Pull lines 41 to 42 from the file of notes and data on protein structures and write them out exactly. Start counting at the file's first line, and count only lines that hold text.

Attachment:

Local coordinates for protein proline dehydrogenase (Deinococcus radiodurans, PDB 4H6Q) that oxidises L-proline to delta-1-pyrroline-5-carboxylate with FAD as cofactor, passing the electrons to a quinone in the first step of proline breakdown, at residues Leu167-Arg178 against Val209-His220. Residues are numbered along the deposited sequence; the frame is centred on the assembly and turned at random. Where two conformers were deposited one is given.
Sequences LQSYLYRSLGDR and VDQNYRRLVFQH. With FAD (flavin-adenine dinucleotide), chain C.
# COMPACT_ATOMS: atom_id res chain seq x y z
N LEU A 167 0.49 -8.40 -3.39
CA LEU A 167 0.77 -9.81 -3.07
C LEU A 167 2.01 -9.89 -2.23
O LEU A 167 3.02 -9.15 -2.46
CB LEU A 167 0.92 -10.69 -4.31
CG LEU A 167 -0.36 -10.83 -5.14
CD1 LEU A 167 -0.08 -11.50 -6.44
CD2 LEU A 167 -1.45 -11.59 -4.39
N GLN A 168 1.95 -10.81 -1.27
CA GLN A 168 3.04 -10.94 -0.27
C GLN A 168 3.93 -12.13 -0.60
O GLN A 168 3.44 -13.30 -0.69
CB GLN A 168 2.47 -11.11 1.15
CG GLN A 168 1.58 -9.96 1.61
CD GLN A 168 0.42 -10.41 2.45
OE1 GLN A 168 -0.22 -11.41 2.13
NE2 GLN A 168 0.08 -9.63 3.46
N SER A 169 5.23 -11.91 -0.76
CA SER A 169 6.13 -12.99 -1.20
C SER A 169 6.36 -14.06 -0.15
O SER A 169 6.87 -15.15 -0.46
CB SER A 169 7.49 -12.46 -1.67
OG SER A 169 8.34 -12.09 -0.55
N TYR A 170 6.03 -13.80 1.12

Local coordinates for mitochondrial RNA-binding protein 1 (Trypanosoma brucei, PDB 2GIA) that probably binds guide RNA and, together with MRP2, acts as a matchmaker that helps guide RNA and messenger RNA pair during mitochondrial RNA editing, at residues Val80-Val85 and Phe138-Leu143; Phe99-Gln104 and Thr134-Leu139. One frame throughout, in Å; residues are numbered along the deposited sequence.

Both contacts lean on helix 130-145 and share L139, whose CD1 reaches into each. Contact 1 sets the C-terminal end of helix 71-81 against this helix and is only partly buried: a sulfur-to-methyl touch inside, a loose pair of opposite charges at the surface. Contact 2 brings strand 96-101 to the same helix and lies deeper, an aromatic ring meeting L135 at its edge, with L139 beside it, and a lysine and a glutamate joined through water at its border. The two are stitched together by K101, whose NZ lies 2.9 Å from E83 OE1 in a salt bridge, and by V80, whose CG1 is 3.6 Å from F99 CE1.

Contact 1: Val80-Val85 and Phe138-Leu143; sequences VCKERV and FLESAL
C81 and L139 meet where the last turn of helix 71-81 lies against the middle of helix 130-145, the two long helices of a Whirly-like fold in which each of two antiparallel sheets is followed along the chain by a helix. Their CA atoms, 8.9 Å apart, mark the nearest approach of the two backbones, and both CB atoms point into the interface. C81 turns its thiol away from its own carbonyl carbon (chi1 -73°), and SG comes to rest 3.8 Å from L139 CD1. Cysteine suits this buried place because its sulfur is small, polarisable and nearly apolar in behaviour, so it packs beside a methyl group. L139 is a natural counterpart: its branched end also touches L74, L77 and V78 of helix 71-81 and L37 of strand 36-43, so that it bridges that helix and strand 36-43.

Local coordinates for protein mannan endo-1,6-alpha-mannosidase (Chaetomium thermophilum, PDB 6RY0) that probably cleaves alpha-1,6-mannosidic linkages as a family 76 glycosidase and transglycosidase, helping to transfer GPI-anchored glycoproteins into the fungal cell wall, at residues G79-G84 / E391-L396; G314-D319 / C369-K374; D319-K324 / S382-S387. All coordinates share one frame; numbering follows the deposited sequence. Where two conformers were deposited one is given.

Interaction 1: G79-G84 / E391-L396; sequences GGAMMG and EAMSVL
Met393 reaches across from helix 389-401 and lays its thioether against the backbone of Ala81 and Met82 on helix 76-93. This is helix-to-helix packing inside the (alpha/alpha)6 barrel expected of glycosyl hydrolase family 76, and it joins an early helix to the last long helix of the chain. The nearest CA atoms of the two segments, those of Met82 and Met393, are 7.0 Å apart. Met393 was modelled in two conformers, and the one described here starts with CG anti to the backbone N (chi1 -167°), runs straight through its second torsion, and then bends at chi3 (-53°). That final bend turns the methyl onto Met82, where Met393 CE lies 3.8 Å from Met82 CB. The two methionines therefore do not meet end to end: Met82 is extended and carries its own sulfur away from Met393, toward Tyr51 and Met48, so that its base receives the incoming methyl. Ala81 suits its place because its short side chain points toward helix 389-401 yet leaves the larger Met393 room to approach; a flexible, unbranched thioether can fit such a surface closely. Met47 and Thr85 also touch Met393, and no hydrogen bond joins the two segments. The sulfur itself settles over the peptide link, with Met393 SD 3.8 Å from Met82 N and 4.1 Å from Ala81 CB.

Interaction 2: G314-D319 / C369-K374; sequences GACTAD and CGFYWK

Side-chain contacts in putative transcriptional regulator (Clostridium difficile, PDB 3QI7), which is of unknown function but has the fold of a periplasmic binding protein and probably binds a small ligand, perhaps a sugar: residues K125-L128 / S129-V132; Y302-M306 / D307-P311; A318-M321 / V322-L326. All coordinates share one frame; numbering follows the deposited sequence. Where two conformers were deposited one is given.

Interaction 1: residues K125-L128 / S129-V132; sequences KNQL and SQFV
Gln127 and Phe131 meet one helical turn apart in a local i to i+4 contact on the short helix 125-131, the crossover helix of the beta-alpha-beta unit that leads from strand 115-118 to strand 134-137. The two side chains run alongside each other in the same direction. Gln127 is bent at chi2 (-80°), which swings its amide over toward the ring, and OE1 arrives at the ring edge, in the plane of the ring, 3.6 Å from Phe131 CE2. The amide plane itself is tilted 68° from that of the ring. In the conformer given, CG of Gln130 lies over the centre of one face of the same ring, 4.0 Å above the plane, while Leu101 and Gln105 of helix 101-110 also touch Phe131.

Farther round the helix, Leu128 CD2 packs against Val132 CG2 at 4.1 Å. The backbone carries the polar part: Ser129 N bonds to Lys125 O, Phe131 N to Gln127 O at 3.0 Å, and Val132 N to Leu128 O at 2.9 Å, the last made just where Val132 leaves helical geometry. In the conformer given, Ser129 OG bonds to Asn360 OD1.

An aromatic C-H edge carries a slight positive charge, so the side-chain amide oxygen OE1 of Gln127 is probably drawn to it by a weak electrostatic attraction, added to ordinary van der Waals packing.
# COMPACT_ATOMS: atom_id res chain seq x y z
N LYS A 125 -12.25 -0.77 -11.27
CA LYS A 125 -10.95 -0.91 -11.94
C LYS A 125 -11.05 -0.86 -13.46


# COMPACT_ATOMS: atom_id res chain seq x y z
N LYS A 125 -12.25 -0.77 -11.27